In this step, we’re going to consider the end of Hadrian’s Wall. What is happening, in the early fifth century– when the Roman control– the Roman government of Britain– is coming to a formal end? Now, I’m standing, here, in one of the granaries at Vindolanda. The site of Vindolanda has produced a number of examples– many buildings– that show activity in the later fourth and fifth– and maybe even the sixth– centuries. Now, these buildings– these archaeological remains– help us understand the transition from late Roman to post-Roman.
The granaries, here, at Vindolanda, tell an interesting story. This granary, here, to my left, is a good example of a typical granary of the third century. You can see dwarf walls, with floor tiles– floor slabs– on top of them, for storing goods– foodstuffs and other sort of goods. However, in the fifth century, this one changes. What we see is a raised floor. There’s a dividing wall put across the centre. And we’re not entirely sure that this is even a storage building, in fifth century. So what we’re seeing, really, is the demolition of two granaries– two storage buildings– and changed used, possibly, for something else.
This is the principia– the headquarters building, at the heart of every Roman fort along Hadrian’s Wall. In the late fourth and early fifth centuries, we see further changes, here. For example, we see some rooms being used almost as small granaries, with new raised floors put in. We see the insertion of new walls, breaking up formerly large spaces into smaller, individual units.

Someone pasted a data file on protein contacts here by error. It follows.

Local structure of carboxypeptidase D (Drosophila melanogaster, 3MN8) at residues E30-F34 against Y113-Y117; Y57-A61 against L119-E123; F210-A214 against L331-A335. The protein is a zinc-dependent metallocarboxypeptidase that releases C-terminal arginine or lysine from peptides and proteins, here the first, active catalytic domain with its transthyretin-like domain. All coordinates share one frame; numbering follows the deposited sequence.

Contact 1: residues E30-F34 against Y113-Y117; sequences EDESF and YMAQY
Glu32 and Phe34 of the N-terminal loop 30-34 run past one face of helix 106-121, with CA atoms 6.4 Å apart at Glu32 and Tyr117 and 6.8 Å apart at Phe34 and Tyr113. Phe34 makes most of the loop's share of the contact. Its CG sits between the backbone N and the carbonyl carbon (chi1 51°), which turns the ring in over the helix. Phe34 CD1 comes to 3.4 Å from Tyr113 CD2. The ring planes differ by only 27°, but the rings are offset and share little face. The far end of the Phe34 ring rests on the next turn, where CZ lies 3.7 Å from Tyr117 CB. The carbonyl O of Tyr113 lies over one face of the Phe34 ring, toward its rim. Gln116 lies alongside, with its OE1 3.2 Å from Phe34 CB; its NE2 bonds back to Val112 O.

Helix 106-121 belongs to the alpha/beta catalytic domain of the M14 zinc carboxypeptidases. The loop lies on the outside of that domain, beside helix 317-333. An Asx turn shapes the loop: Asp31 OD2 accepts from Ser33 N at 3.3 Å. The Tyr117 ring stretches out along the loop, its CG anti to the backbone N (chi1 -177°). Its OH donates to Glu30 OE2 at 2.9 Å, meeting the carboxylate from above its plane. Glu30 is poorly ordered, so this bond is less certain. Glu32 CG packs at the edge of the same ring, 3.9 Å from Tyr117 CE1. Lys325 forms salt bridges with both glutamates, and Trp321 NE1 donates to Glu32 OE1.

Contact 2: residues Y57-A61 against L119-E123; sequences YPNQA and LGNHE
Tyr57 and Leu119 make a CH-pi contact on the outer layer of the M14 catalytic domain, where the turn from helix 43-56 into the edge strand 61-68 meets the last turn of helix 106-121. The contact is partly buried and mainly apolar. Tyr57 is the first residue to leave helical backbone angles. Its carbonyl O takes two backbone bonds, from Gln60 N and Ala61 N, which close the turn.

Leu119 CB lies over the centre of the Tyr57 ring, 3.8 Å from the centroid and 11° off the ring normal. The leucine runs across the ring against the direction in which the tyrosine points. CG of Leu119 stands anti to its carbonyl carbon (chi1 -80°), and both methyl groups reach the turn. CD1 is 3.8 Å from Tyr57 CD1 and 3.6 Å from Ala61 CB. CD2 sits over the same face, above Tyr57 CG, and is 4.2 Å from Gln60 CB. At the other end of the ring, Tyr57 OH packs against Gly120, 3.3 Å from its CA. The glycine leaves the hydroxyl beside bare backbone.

This is the cross hall of the principia– an assembly room, where soldiers would assemble to hear orders and other, kind of, official activities– where many soldiers were needed. But we see changes in this part of the building, too. These rooms, at the back, would have been offices. But in the late period, what we see is evidence for occupation. People are living in these small spaces. Here, in the centre, would be the shrine of standards– the sacred heart of the entire fort. But we have a hearth inserted– a hearth so large that you could roast an ox on it.
And what this suggests to us, with this sort of size hearth, is that there’s feasting in the space– that this cross hall is not just about assembly for soldiers, anymore. It’s actually about assembly for feasting– for other social functions. And this building, itself, is no longer just a pristine headquarters building, but actually a beating heart of the social life, as well as the official life, of the fort.
This is the commanding officer’s house, or the praetorium, where the commanding officer, his family, and his household would live. It’s a fairly standard arrangement that we’ll find in any fort along the Wall. We have four wings, arranged around a central courtyard. Again, in the final phases of occupation, we see some very important changes, here. In the north wing, we have a bath suite that’s inserted– probably replacing the baths that are outside the fort walls. We see some changes in other ranges. The high-status domestic occupation continues, but we see some abandonment of rooms, over here.
But most importantly, we see a new room– a new building– built off the corridor– off the hallway– this structure, here, ending with an apse, which we believe to be a church. And this seems to be religious focus for Christian worship, in the late fourth and fifth centuries. It makes a very intriguing possibility of the commanding officer giving up his house and his residence to the Christian community– to the worshiping community.
Now, it’s the changes, here, in this building, along with the principia and the granaries– not only at Vindolanda, but at other forts along the wall– that are very important for how we understand the end of Hadrian’s Wall– and the end of Roman Britain– and make us think about whether or not Roman soldiers were withdrawn, or if some continued occupation– a new type of community– is continuing past the end of Roman Britain.